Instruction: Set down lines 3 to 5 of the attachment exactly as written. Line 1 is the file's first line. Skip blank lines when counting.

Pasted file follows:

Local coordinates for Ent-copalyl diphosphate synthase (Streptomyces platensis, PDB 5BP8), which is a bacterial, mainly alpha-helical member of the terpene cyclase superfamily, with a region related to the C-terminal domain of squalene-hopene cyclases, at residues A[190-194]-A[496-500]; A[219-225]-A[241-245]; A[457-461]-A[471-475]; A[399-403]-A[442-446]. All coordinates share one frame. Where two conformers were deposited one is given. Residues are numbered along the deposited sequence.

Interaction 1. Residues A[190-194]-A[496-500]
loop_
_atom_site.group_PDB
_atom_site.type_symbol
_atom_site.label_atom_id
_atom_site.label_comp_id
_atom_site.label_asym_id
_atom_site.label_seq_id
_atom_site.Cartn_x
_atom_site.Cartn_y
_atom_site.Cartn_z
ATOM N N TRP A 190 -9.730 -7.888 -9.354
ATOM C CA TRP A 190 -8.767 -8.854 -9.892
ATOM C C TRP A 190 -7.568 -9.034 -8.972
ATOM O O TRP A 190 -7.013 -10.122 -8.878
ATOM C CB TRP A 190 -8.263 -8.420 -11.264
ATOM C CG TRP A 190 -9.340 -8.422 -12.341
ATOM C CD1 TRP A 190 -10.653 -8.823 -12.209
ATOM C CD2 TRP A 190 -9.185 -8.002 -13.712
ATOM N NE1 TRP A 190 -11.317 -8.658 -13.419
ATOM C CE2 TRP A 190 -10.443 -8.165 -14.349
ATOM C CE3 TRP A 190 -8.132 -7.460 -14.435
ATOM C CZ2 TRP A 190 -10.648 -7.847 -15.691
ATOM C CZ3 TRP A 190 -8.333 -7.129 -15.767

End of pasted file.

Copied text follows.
loop_
_atom_site.group_PDB
_atom_site.type_symbol